But here we are, 20 years later, and we’re still scrambling … Who knows?
But you still stand by your decision to choose artistry over commercialism?
Yes. I mean, Cancer Boy’s one of the funniest things in the movie, and it says so much about the world and the cancer industry. And I am a cancer survivor 20 years later, so I understand. Believe me, that is a world that really needs to be satirized now. It’s ridiculous, honestly. It’s crazy how much money they take and how little of it goes to cancer and how much of it goes to one cancer.
Even just the way that Cancer Boy himself … I mean, all of it is fascinating to me. The way that people exploit illness and weakness and guilt and cancer. Anyway, I stand by it, and his performance is amazing in it. It’s one of my favorite things in the whole film.
The making of the film was a notoriously dark period for all of you. In other interviews, you’ve mentioned that you were all messed up in some way and surrounded by tragedy.
It was a terrible time. My brother killed himself two weeks before we began shooting, so that was rough. Dave had quit, and none of us were speaking to Dave. Two marriages broke up. It was just a terrible, terrible time. And we were also burned out. We were burned out. We weren’t really in love with each other at the time.
We probably should have taken some time, but we had to get it done. The truth is, it probably wouldn’t have happened if we hadn’t done it that way, because Dave already had his foot out the door, and we were pushing him. None of us behaved well, I have to be honest. I think we all behaved badly. But many years – 20 years – later, we’ve found our way back to each other, and now I don’t think there’s any way to destroy us other than killing one of us. I really do believe that.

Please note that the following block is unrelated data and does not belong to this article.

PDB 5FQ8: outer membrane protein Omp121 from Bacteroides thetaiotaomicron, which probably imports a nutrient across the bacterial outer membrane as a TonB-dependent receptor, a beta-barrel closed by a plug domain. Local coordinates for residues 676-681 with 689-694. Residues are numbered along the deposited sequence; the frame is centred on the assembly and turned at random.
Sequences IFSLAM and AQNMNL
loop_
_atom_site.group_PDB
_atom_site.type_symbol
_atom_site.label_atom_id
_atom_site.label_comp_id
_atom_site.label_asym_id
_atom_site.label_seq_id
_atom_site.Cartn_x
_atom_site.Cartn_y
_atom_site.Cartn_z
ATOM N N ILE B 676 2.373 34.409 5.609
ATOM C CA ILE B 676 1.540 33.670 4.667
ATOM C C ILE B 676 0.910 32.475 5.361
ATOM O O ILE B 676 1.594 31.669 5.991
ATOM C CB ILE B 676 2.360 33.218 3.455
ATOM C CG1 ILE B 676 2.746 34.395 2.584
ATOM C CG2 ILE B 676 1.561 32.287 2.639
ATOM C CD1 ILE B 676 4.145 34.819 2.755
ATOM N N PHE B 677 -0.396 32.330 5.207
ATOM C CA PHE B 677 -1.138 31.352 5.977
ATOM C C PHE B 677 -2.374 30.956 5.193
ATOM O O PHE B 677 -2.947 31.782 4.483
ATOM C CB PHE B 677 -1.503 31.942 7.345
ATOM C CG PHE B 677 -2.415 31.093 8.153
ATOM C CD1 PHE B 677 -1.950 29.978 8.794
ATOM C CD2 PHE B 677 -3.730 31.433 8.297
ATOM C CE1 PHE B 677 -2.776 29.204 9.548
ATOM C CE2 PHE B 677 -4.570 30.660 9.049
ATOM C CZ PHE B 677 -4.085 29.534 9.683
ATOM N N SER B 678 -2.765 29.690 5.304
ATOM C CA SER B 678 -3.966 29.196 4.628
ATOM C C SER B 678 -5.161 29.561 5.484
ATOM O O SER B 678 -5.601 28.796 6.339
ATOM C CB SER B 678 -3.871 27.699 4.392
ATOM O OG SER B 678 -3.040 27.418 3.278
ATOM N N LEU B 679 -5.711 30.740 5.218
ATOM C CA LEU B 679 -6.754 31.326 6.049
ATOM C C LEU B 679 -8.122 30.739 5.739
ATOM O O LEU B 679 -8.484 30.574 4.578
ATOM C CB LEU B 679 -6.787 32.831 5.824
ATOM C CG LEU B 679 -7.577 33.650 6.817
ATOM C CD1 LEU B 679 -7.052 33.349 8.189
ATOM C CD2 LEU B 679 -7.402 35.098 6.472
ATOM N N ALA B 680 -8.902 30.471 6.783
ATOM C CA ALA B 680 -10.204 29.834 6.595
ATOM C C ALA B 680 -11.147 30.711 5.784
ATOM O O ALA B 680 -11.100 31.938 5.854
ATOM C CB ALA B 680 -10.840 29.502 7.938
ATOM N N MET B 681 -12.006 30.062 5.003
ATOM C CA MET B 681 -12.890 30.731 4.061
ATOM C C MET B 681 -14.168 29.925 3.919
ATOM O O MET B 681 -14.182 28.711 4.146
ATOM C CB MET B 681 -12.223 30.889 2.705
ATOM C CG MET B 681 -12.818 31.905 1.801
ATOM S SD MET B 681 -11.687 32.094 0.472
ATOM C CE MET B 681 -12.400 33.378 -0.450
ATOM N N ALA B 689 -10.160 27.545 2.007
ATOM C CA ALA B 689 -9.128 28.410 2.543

So yes, it was a very difficult time, but comedy quite often is created in dark times. For God’s sake, it is a comedy about depression! So, you know, it probably did feed the film. In some ways, for me personally, the film was a blessing, because it allowed me to pour my sorrow into something.
You’ve spoken quite openly and thoughtfully about mental illness over the past two decades. When you reflect on those themes and the way they were dealt with in the movie, what do you think of them now?
Well, I think we’re overly medicated. Back then, it was just beginning. The whole anti-depressants thing was just beginning, and for me personally, I think much of it is a load of shit. Life is up and down, and depression is something that usually you just work through it, and I just don’t really believe in the Western way of looking at illness, that everything can be medicated or cut out or operated on. I don’t really believe in it. I believe that there is such a thing as clinical depression, and I believe that there are people that need medication, but I think the vast majority of people that are on anti-depressants should not be. And that’s just my feeling. I just really believe that people … you have to accept that life is dark and light. There are terrible times, but generally you move through them. And when you move out of the darkness, then you appreciate the light more. Maybe that’s an artistic way of looking at life, but that’s what I feel.
How did you personally feel about Brain Candy when it was first released?
Oh, I loved it. Loved it! I loved it then, and I love it now.